To Build the World Anew: Black Liberation Politics and the Movement against the Vietnam War, 1950-1975


Frederick Burkhardt Residential Fellowships for Recently Tenured Scholars




For residence at the Institute for Advanced Study, School of Social Science during academic year 2020-2021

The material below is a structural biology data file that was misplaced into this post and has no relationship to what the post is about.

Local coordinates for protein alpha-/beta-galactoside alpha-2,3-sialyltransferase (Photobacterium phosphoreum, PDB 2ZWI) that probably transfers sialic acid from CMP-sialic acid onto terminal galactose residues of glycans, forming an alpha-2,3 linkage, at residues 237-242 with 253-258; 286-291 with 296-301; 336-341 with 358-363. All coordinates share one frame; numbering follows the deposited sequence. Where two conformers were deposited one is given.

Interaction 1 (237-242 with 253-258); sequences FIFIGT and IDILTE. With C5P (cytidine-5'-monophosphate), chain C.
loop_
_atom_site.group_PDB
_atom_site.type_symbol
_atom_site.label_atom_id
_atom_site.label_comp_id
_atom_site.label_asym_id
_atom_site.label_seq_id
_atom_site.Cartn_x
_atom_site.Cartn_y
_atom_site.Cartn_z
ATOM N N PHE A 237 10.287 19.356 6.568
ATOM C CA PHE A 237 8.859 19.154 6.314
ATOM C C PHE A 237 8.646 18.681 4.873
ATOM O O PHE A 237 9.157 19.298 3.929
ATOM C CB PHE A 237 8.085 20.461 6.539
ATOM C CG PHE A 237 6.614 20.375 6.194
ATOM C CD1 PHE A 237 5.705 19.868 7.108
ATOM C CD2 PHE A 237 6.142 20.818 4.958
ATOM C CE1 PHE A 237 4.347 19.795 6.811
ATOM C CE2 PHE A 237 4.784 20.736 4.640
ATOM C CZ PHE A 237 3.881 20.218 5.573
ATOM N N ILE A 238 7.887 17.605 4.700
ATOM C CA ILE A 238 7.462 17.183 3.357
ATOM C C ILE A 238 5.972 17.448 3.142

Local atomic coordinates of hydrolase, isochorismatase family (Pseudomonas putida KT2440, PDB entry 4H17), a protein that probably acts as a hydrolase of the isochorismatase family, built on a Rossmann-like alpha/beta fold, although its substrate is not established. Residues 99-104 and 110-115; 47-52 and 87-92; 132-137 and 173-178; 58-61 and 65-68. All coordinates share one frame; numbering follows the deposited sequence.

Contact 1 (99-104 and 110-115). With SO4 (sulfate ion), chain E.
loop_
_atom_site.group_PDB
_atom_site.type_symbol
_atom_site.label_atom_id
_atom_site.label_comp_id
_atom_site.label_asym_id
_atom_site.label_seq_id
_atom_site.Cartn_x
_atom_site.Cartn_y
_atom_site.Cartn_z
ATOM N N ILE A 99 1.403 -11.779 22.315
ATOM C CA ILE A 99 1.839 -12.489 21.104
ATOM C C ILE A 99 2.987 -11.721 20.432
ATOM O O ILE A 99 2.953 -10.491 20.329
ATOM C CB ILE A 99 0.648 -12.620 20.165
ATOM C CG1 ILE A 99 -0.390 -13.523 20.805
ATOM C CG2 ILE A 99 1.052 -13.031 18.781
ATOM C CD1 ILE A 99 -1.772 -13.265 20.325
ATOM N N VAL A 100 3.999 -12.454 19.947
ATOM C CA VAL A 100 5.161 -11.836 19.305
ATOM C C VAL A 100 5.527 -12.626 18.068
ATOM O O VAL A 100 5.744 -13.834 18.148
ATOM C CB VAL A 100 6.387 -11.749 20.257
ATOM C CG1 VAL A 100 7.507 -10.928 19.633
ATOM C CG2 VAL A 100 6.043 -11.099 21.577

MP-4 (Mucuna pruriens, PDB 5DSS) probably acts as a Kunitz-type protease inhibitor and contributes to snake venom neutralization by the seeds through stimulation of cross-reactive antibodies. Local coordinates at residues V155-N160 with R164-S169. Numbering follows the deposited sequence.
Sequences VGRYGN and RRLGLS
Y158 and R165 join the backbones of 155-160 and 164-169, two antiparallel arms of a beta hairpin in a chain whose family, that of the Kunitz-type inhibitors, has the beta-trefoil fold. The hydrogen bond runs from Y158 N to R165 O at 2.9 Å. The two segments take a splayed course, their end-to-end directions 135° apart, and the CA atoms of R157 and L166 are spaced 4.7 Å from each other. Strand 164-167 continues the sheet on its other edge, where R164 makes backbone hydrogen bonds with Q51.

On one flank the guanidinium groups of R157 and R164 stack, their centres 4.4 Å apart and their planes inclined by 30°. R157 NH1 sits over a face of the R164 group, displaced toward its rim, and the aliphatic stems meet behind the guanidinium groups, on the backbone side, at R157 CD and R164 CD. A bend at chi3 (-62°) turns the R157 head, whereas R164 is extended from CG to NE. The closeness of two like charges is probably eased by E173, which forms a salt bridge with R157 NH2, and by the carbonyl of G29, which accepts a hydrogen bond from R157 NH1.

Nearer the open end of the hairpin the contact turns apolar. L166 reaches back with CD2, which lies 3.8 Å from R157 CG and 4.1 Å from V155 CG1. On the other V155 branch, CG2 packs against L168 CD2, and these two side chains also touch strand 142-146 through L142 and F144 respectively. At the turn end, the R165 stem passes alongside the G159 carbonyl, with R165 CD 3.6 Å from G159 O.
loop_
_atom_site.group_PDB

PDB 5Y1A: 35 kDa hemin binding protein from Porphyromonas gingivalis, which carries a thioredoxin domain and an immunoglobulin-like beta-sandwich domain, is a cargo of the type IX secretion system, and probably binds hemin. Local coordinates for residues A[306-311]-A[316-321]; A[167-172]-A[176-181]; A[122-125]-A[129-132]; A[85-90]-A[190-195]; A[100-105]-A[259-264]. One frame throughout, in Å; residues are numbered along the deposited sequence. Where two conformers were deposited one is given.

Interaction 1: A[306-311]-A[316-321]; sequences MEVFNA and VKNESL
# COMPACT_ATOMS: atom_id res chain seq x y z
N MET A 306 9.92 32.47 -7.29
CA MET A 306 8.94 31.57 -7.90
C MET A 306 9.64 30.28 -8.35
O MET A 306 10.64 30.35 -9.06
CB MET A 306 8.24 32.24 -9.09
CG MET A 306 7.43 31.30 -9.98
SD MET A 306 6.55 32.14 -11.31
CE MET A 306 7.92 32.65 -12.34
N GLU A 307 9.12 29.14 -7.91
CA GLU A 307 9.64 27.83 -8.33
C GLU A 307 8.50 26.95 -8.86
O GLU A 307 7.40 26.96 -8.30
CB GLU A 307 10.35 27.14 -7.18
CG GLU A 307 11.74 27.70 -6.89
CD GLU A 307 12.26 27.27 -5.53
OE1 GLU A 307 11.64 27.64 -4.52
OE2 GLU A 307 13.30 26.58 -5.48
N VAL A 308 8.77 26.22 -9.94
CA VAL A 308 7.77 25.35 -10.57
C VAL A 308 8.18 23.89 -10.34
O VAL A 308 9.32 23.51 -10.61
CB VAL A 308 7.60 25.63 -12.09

“To Build the World Anew” explores how and why the struggle for Vietnamese independence became a rallying point for grassroots Black activists based in the United States who were part of the freedom struggles of the 1950s-1970s. Despite the constrictions of Cold War anti-communism, anti-imperialism took root in radical Black activist networks as a distinct strand of Black internationalism and the draft centered Vietnam as a site of resistance. Black antiwar activists created dozens of vibrant organizations that critiqued the war in print culture and music, and formed alliances with activists in Cuba, Sweden, and North Vietnam. The organizations they created had a pivotal impact on the larger antiwar movement and influenced activists like Dr. Martin Luther King, Jr. and Malcolm X. Their activism highlights the permeability of borders between the various social movements of this period and reshapes the history of the Black freedom struggle.